A creative approach could be devised to assess the students’ spoken ability, such as swapping classes among teachers as the timetable permits for a limited period at term end in order to get a second opinion of the students’ progress in speech. In addition to this a regular account would need to be taken of individual students’ ability in the spoken language.

 

Such an assessment approach which would focus on recognition of progress in speaking the language would serve the approach recommended above as regards focussing more on practising the speaking of the language in the class.

 

The planning work which was provided indicated that an accurate account was being kept on the achievements of students in the school in the certificate examinations by comparison with the national averages. Those statistics provided valuable reference points. The teachers are to be commended for the long-term planning which is ongoing to make continuous progress regarding increasing the number of students who take the subject at the various levels and raising grades in general.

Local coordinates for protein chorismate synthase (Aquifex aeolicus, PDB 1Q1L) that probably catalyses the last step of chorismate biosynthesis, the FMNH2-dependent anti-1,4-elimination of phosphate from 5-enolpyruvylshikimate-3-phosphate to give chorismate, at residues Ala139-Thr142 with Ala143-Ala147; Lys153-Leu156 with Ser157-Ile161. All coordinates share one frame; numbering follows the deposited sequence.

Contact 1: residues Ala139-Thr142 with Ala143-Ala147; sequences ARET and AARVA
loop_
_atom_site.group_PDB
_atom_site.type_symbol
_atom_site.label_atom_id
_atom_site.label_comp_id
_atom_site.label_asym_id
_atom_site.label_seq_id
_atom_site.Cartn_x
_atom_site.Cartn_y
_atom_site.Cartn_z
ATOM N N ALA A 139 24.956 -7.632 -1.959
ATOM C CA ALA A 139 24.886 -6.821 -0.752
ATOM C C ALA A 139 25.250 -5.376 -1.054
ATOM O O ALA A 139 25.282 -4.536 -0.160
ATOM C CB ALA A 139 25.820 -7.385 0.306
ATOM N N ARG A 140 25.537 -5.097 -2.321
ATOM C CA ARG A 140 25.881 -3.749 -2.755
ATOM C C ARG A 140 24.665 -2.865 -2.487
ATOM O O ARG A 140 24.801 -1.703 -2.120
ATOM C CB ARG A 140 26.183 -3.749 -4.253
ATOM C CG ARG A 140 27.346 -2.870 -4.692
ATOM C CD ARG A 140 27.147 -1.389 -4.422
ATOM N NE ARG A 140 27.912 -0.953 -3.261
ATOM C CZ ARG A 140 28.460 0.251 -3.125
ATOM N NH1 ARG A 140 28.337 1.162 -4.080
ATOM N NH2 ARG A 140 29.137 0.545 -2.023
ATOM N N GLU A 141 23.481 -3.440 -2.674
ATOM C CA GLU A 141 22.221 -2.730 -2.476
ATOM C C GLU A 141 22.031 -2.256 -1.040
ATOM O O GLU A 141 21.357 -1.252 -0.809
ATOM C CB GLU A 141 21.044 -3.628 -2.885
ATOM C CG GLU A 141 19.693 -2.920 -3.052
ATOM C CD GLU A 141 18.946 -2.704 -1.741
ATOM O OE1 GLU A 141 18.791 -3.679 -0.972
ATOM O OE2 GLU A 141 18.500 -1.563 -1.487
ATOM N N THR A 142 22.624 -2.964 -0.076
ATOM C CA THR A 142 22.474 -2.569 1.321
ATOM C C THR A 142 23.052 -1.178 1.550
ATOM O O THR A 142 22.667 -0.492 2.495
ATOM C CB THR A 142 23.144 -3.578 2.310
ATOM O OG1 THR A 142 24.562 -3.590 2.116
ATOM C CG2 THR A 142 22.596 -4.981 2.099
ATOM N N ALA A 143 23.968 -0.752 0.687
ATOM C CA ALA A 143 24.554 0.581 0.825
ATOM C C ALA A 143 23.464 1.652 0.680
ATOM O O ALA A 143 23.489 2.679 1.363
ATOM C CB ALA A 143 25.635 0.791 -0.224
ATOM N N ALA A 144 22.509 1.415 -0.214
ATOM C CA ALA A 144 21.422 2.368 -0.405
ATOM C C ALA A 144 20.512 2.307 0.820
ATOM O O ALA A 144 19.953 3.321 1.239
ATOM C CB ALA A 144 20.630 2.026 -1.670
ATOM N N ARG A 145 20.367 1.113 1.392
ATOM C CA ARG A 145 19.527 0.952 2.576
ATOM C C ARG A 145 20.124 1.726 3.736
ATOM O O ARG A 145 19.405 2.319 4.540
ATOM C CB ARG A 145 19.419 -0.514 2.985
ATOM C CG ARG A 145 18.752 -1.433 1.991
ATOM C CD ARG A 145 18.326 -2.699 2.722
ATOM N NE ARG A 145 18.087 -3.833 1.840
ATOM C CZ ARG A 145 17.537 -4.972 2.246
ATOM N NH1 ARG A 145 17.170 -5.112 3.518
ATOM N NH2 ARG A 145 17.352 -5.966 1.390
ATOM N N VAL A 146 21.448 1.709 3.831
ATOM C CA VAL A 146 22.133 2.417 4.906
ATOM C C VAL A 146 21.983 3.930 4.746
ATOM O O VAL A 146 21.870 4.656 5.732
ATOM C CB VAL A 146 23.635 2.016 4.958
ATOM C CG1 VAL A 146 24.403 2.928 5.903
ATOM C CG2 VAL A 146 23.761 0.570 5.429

Summary of main findings and recommendations

 

The following are the main strengths and areas for development identified in the evaluation:

 

 

As a means of building on these strengths and to address areas for development, the following key recommendations are made:

 

 

Post-evaluation meetings were held with the teachers of Irish and with the Principal at the conclusion of the evaluation when the draft findings and recommendations of the evaluation were presented and discussed.